• 0 avatar
        CelticPete

        There is proven correlation between gas prices and cars on the road. When gas prices go down – there is more traffic and more car accident and more miles driven. So its hardly a stretch to think all those priuses drive more.

        This idea that people mostly drive to work and back is the biggest load ever shoveled. What nonsense.. I wonder what percent of people on the road are actually driving to work.. I’d wage its under 50% that’s for sure. For plenty of people driving is discretionary. When gas prices get really high people start car pooling and moving closer to where they actually work.

        About the eating – average american eats on 4.2 meals a week or 1 in 5 meals. If you are eating out 10 times a week you are likely to be fat IMHO. Eating establishments scientifically design their foods to be eaten in large quantities thus driving up profits. Your home cook meals don’t suffer from that problem.

  • avatar
    ash78

    I’m always amazed at the effect gas prices have (at least in the media) on long weekend trips.

    “Hey honey, I know we’re spending five grand to rent a beach house with the family for the week, but I just learned the total cost of gas is going to be $212 vs $179 last year, so I think I’ll just forfeit the $1500 deposit and call the whole thing off.”

    I know the story here is about the overall economy, but the news always hones in on gas prices — typically the cheapest element of most trips.

    • 0 avatar
      CoreyDL

      Yes, this. “Oh that $279/night hotel rental is okay. I’m NOT spending $25 more on gas than last year. We aren’t going.”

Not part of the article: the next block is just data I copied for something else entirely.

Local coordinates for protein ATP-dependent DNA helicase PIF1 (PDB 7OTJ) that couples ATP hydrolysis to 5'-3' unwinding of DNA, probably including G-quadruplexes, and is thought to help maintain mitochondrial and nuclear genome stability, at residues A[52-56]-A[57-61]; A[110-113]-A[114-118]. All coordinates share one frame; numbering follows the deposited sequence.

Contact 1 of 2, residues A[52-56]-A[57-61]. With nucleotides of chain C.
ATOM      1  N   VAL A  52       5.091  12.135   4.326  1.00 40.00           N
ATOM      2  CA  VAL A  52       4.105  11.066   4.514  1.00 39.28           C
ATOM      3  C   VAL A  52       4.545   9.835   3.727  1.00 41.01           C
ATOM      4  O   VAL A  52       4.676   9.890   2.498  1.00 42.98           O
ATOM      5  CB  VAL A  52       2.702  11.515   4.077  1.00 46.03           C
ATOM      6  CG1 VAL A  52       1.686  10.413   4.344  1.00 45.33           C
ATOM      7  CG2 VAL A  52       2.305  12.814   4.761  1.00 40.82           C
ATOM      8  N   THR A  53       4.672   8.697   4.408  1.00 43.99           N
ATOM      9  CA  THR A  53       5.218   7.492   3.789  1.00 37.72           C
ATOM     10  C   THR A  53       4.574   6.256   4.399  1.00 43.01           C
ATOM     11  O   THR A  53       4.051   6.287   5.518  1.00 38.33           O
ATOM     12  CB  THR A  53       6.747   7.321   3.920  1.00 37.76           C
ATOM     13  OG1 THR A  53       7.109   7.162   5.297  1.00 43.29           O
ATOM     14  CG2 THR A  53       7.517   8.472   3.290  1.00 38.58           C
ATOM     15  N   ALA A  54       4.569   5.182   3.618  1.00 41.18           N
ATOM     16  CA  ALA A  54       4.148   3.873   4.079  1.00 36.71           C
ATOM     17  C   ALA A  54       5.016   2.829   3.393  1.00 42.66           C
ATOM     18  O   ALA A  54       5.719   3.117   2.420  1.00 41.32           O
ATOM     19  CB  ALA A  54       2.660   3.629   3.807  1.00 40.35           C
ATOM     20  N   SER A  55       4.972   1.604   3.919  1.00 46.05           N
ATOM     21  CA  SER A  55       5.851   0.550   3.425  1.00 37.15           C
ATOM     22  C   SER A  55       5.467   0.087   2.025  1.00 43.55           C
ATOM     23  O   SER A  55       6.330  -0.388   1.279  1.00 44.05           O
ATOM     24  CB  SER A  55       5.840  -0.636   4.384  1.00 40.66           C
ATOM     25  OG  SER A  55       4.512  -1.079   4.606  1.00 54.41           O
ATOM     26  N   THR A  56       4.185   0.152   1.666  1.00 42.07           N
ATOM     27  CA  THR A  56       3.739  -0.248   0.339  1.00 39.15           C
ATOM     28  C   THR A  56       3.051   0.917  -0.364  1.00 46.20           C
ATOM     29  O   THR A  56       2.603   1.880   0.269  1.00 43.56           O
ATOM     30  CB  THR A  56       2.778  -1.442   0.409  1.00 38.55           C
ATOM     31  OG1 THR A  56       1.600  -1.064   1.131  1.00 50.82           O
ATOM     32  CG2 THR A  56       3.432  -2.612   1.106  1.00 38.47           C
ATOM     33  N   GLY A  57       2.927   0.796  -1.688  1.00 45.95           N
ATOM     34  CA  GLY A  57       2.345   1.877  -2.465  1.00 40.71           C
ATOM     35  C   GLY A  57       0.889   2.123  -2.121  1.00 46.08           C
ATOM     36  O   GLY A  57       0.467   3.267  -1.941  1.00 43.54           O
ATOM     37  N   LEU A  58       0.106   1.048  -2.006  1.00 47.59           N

• 0 avatar
      highdesertcat

      I don’t buy into this “price of gas thing” either. I’m in the camp that believes that MOST Americans don’t care what the price of gas is and that they’ll buy it no matter what the cost.

      I buy huge amounts of gasoline each month (more than 400 gallons a month) not only for myself but also for my two grand daughters that live with me and commute to school each day, and a wife who commutes to/from seminars where she lectures, 75 miles away.

      And then there are my electrical generators that run much more often than they should due to power failures and fluctuations in my area.

      I get X-amount of dollars in income each month and I do my best to use it all up each month. As the cost of gas rises my trips to Starbuck’s, Applebee’s, Chili’s, and other restaurants decrease, but my gasoline usage stays the same.

      It’s called redirection of disposable income or a re-targeting of discretionary spending. Not only am I addicted to gas, like most Americans, but buying gas beats walking.

      Although my wife and I won’t be traveling over the fourth, there’ll be plenty of people driving in from all over to celebrate with us.

  • avatar
    CoreyDL